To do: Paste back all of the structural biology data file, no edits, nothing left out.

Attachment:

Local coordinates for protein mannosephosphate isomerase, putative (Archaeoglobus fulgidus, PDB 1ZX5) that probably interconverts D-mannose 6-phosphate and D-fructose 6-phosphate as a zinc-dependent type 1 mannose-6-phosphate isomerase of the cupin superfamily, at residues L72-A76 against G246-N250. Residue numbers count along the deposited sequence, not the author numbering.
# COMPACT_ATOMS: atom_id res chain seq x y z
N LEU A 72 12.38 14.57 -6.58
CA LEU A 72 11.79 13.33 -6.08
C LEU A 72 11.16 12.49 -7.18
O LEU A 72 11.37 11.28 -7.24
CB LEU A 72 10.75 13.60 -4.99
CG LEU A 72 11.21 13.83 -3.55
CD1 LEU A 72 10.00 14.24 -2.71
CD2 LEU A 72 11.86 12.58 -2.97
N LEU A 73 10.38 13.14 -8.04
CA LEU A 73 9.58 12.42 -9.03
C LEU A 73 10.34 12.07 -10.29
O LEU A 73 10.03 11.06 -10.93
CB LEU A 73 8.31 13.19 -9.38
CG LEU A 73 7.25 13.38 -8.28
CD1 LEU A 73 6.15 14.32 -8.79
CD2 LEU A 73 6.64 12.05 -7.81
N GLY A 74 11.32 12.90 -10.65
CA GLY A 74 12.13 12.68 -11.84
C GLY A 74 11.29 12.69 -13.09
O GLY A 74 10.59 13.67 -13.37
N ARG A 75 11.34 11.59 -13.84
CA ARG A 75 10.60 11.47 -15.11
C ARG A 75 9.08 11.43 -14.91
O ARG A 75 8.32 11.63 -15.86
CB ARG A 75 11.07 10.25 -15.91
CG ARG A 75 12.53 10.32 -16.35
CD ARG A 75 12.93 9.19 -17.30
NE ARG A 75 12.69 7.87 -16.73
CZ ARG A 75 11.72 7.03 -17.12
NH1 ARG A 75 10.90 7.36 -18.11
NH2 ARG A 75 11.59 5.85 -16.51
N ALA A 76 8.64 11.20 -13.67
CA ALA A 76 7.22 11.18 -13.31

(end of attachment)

Local coordinates for protein mannosephosphate isomerase, putative (Archaeoglobus fulgidus, PDB 1ZX5) that probably interconverts D-mannose 6-phosphate and D-fructose 6-phosphate as a zinc-dependent type 1 mannose-6-phosphate isomerase of the cupin superfamily, at residues L72-A76 against G246-N250. Residue numbers count along the deposited sequence, not the author numbering.
# COMPACT_ATOMS: atom_id res chain seq x y z
N LEU A 72 12.38 14.57 -6.58
CA LEU A 72 11.79 13.33 -6.08
C LEU A 72 11.16 12.49 -7.18
O LEU A 72 11.37 11.28 -7.24
CB LEU A 72 10.75 13.60 -4.99
CG LEU A 72 11.21 13.83 -3.55
CD1 LEU A 72 10.00 14.24 -2.71
CD2 LEU A 72 11.86 12.58 -2.97
N LEU A 73 10.38 13.14 -8.04
CA LEU A 73 9.58 12.42 -9.03
C LEU A 73 10.34 12.07 -10.29
O LEU A 73 10.03 11.06 -10.93
CB LEU A 73 8.31 13.19 -9.38
CG LEU A 73 7.25 13.38 -8.28
CD1 LEU A 73 6.15 14.32 -8.79
CD2 LEU A 73 6.64 12.05 -7.81
N GLY A 74 11.32 12.90 -10.65
CA GLY A 74 12.13 12.68 -11.84
C GLY A 74 11.29 12.69 -13.09
O GLY A 74 10.59 13.67 -13.37
N ARG A 75 11.34 11.59 -13.84
CA ARG A 75 10.60 11.47 -15.11
C ARG A 75 9.08 11.43 -14.91
O ARG A 75 8.32 11.63 -15.86
CB ARG A 75 11.07 10.25 -15.91
CG ARG A 75 12.53 10.32 -16.35
CD ARG A 75 12.93 9.19 -17.30
NE ARG A 75 12.69 7.87 -16.73
CZ ARG A 75 11.72 7.03 -17.12
NH1 ARG A 75 10.90 7.36 -18.11
NH2 ARG A 75 11.59 5.85 -16.51
N ALA A 76 8.64 11.20 -13.67
CA ALA A 76 7.22 11.18 -13.31